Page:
It was no surprise, then, that the attorneys at Brilliant & Neiman LLC were again invited by the Bureau to be among a select group of attorneys and legal professionals from across the State of Pennsylvania to assist the Bureau with the final stages of this development. This partnership is beneficial to the Bureau, by having the attorneys work on the new system under the watch of the Bureau – to further tweak the process and refine its efficiency, as well as to the attorneys involved, by having an early exposure to the new system and gaining valuable experience.

The WCAIS system will streamline the workers’ compensation process in PA, centralizing the filing of petitions, the scheduling of hearings and the entire litigation of cases. Currently, the system is scheduled to go live on September 9, 2013. This new process should greatly increase the efficiency of both the Bureau, and the parties involved in litigation. We at Brilliant & Neiman LLC were excited and honored to share our time and experience with the Bureau, to help make the system better for all involved.

We were recently asked by an injured PA worker, and not for the first time, “Why is my employer making me see another doctor if I am already being treated by the doctor my employer sent me to?” The answer to the question requires that we look at two different parts of the Pennsylvania Workers’ Compensation Act (Act). Essentially, we are looking at the difference between a “panel physician” and an “Independent Medical Examination (IME)” [More realistically termed a “Defense Medical Examination (DME)” since there is often nothing “objective” about it].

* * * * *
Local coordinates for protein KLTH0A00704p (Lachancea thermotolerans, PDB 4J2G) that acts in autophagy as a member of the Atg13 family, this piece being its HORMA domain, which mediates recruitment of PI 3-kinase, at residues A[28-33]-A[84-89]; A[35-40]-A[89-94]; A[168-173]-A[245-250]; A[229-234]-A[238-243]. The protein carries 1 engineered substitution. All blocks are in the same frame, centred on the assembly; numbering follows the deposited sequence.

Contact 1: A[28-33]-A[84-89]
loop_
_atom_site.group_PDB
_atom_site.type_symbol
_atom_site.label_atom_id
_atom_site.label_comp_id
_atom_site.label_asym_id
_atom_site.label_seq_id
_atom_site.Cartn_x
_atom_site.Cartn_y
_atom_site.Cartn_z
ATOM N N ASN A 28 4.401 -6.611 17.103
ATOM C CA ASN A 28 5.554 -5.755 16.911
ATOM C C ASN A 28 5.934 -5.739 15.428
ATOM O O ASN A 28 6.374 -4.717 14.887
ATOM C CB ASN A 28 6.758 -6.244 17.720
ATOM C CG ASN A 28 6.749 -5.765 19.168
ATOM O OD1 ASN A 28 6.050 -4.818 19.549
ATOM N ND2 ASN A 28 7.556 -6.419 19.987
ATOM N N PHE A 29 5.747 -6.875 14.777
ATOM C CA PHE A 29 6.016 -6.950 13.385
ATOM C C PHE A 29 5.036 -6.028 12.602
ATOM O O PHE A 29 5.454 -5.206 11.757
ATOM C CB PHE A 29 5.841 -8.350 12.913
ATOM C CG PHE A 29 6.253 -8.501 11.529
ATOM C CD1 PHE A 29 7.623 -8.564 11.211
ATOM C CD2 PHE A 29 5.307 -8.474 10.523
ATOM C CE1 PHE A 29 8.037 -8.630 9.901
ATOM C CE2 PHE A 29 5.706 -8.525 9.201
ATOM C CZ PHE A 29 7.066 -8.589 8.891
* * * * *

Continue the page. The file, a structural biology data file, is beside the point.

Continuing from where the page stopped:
Under the Act, an employer may only be responsible for payment to a medical provider on a “panel posting,” for the first 90 days of treatment, provided the panel posting meets the requirements as contained within the Act. Though there is a widely held belief that an employer controls medical treatment for the first 90 days, this is a vast overstatement, and employers frequently have an improper panel (meaning that the injured worker may be able to treat with any provider, and have the employer pay for such treatment, from the start).

A proper panel posting must contain at least six providers, at least three of which are physicians (the remainder could be therapy facilities or other healthcare providers who are not doctors). No more than four of the six on the posting may be from the same “coordinated care organization” (one could simply say “practice”). This posting must be displayed in a prominent location. The employer must have the injured worker sign an acknowledgement, both at the time of hire and as soon as practical after the injury, that the injured worker is aware of the panel posting. All of these requirements can be found in Section 306(f.1)(1)(i) of the Act. Frankly, very few employers actually achieve all of these requirements (yet, sadly, injured workers are unfairly saddled with treatment at a location chosen by their employer because the injured worker is not aware of his or her rights).

It has certainly been a busy time for Workers’ Compensation Judges (WCJs) in Pennsylvania. We just recently discussed filling the vacancy in the Allentown Workers’ Compensation Hearing Office, and now we have learned of three additional WCJs on the move.